Sickle cell disease (SCD), an inherited condition caused by a mutation in the gene associated with the production of hemoglobin inside red blood cells, causes the formation of abnormal sickle-shaped blood cells that can block circulation and lead to recurring pain, multi-organ damage, and early mortality.

SCD affects an estimated 100,000 people living in the United States and millions more throughout the world, disproportionately affecting populations of African descent.

Current Treatments

Currently, hematopoietic stem cell (HSC) transplantation allows for a one-time cure of SCD; however, tissue compatibility between patient and donor remains a problem, and a suitable donor can be found for only about 10% of patients. Another approach is gene therapy in which HSCs are harvested from a patient’s own bone marrow, genetically modified outside the body (ex vivo), and then transplanted back into the patient’s blood. Although ex vivo gene editing has shown success in modifying SCD and its symptoms in clinical trials, the procedure requires a cell processing center and related resources, limiting the treatment’s accessibility to patients in high-income countries.

A New Approach

This project proposes to develop a method for targeted, efficient genetic modification to HSCs that could be used to develop an in vivo (in the body) gene therapy cure for sickle-cell disease. An in vivo solution that requires only an injection would remove some of the barriers to accessing treatment for SCD patients in low- and middle-income countries, which often have limited funds and resources for healthcare.

Researchers will first identify molecules that bind to a protein found on the surface of HSCs. The selected molecules will be added to lentiviral vectors (LVs) and engineered lipid nanoparticles (LNPs), two vehicles that can be used to deliver genetic material to the targeted HSCs. If either or both methods perform well in a lab setting, the gene delivery systems will be further evaluated by systemic injection of HSC-targeted LVs and LNPs in a mouse model transplanted with human HSCs.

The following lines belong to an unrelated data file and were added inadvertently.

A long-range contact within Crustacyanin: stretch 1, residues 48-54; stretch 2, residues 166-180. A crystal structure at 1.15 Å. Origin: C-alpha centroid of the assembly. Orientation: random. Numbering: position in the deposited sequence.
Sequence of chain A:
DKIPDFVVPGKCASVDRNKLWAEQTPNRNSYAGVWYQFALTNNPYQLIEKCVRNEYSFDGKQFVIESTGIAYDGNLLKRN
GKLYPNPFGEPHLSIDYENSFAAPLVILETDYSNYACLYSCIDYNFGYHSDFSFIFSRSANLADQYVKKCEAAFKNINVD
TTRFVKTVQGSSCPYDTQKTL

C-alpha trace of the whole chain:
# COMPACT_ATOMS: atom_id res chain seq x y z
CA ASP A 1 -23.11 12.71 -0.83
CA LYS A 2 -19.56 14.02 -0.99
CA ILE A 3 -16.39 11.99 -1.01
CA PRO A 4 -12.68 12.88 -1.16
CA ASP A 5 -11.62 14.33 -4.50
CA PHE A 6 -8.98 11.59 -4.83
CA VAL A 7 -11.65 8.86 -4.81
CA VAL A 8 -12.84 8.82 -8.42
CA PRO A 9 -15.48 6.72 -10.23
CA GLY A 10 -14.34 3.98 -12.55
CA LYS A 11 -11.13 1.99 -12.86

The metric for success in this study is the detection of LV gene marking or LNP-mediated gene delivery in more than 20% of cells in the humanized mouse model. A successful outcome could lead to the development of widely applicable gene therapies for SCD; gene delivery to HSCs may also be valuable for future HIV functional cure approaches.

The project aims to foster fundamental creative discoveries, innovative research strategies, and applications that will ultimately protect and improve health in the U.S., sub-Saharan Africa, and the world. This project builds on existing efforts within the Cellular and Molecular Therapeutics Branch of the National Heart Lung and Blood Institute (NHLBI) Intramural Research Program.

  • Screen HSC-targeted molecules by a phage display method

  • Screen HSC-targeted molecules in replication-competent LVs

  • Generate LVs for gene delivery to HSCs in vitro

  • Generate LNPs for gene delivery to HSCs in vitro

  • Evaluate in vivo LV/LNP delivery to HSCs in humanized mice


Private Sector Partners
  • Bill & Melinda Gates Foundation
Public Sector Partners
  • National Heart, Lung, and Blood Institute (NHLBI)


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